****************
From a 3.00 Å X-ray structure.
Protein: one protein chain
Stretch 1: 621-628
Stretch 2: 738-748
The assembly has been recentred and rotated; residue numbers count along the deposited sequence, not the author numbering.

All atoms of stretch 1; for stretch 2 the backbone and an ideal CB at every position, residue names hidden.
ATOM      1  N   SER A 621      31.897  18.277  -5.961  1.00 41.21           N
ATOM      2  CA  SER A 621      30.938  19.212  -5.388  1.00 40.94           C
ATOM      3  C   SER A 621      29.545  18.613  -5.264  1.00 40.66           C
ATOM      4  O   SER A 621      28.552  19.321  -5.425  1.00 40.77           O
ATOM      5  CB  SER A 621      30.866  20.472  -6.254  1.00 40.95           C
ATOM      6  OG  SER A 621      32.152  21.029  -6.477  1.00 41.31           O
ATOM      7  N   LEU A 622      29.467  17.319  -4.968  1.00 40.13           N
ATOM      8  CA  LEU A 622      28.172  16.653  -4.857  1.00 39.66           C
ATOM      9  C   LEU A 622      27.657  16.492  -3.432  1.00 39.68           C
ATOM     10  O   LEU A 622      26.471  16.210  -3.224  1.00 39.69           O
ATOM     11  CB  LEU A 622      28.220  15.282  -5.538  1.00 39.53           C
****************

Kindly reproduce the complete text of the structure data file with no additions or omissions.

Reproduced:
From a 3.00 Å X-ray structure.
Protein: one protein chain
Stretch 1: 621-628
Stretch 2: 738-748
The assembly has been recentred and rotated; residue numbers count along the deposited sequence, not the author numbering.

All atoms of stretch 1; for stretch 2 the backbone and an ideal CB at every position, residue names hidden.
ATOM      1  N   SER A 621      31.897  18.277  -5.961  1.00 41.21           N
ATOM      2  CA  SER A 621      30.938  19.212  -5.388  1.00 40.94           C
ATOM      3  C   SER A 621      29.545  18.613  -5.264  1.00 40.66           C
ATOM      4  O   SER A 621      28.552  19.321  -5.425  1.00 40.77           O
ATOM      5  CB  SER A 621      30.866  20.472  -6.254  1.00 40.95           C
ATOM      6  OG  SER A 621      32.152  21.029  -6.477  1.00 41.31           O
ATOM      7  N   LEU A 622      29.467  17.319  -4.968  1.00 40.13           N
ATOM      8  CA  LEU A 622      28.172  16.653  -4.857  1.00 39.66           C
ATOM      9  C   LEU A 622      27.657  16.492  -3.432  1.00 39.68           C
ATOM     10  O   LEU A 622      26.471  16.210  -3.224  1.00 39.69           O
ATOM     11  CB  LEU A 622      28.220  15.282  -5.538  1.00 39.53           C